We would like to ensure that you are still receiving content that you find useful – please confirm that you would like to continue to receive ILO newsletters.
15 October 2007
Under Swiss law, a company must be deleted from the Commercial Register once its dissolution is complete. In case of an ordinary liquidation without the involvement of the bankruptcy authorities, deletion takes place after completion of the liquidation, when there are no remaining assets and liabilities. The liquidator then notifies the Commercial Register.(1)
However, the company can be reregistered if previously unknown assets or liabilities surface. Reregistration may be requested by the former liquidators or members of the board of directors, or by shareholders or creditors. The Supreme Court has outlined the requirements subject to which a deleted company can be reregistered in a number of decisions. In most cases re-entry is requested by a creditor. The creditor must show credibly the existence of its claim and that it has interests in the reregistration of the company worthy of protection.
The second requirement is not fulfilled if the creditor can enforce its claim in a different way which is also acceptable to the creditor or if the company has no assets left that can be realized. According to the Supreme Court, the registrar should generally carry out the reregistration, unless the applicant is exercising its rights abusively. This would be the case if the applicant had no legitimate interest.
The Supreme Court recently dealt with a new case involving the reregistration of a company.(2) On December 5 2000 a number of heirs sold 100% of their share capital in a real estate company to another company. The purchase price was determined by a settlement of accounts consisting of the value of the building owned by the real estate company, not including mortgages, interest and other costs. On November 1 2001 the heirs presented to the real estate company a new settlement of accounts that showed a balance in their favour. On December 14 2001 the real estate company was dissolved and the liquidation proceedings started. On the same day, the company which had previously purchased the share capital of the real estate company also assumed all its assets and liabilities. As the balance in favour of the heirs remained unpaid, the heirs filed a claim against both the real estate company and the purchaser company to hold them jointly and severally liable for the balance.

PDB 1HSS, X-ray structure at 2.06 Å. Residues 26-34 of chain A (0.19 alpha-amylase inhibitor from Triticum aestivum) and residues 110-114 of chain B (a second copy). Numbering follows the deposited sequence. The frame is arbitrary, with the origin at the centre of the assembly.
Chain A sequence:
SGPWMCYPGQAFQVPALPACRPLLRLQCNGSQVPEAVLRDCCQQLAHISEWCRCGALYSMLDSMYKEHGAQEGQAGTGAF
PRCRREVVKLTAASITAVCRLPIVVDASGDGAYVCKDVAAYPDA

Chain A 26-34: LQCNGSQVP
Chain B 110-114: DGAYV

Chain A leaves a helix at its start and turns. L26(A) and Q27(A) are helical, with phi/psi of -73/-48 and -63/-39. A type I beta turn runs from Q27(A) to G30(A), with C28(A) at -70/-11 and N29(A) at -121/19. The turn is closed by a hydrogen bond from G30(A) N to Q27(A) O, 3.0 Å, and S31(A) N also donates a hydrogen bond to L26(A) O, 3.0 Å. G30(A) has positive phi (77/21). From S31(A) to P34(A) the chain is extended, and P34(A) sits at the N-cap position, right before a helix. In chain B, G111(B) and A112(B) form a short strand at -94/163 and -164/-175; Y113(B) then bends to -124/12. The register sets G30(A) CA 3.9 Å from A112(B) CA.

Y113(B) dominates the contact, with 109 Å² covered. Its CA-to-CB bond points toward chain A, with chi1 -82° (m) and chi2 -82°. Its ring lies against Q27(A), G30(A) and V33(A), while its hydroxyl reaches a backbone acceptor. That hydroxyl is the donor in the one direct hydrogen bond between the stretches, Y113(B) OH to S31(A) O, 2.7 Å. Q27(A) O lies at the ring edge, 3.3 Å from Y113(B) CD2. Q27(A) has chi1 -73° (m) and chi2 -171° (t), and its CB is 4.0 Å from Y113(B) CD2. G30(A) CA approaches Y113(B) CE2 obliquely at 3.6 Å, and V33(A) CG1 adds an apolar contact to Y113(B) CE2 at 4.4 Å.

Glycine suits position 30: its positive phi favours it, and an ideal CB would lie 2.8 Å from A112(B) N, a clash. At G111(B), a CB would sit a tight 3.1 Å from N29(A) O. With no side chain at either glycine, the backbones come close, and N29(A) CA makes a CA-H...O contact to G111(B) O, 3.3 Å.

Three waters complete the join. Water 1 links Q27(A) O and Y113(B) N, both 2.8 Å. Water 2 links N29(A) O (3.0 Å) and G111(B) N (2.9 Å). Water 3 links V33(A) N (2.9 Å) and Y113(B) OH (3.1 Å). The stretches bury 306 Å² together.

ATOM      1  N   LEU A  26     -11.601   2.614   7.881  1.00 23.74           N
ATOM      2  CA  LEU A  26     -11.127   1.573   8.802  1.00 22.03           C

Even though the real estate company was involved in a pending civil lawsuit, it requested its deletion from the Commercial Register on October 1 2003. It became deregistered on June 3 2005. Shortly thereafter, the heirs requested the reregistration of the real estate company to pursue their claim and obtain a judgment. The request was denied by both the registrar and the supervisory authority.
Based on the circumstances, the court presumed that the disputed claim of the heirs was legitimate. Nevertheless, the Supreme Court decided that the heirs had no interest in the reregistration of the real estate company as they could pursue their claim against the purchaser company as a joint and several debtor. Moreover, the Supreme Court considered that the heirs had already filed a lawsuit against the purchaser company which was still pending.
Thus, the Supreme Court denied that the heirs had an interest worthy of protection as they were able to enforce their claim in a different way by pursuing the lawsuit against the purchaser company.
For further information on this topic please contact Markus Dörig or Philipp Schaller at Badertscher Dörig Poledna by telephone (+41 44 266 20 66) or by fax (+41 1 266 20 70) or by email (firstname.lastname@example.org or email@example.com).
The materials contained on this website are for general information purposes only and are subject to the disclaimer.
ILO is a premium online legal update service for major companies and law firms worldwide. In-house corporate counsel and other users of legal services, as well as law firm partners, qualify for a free subscription.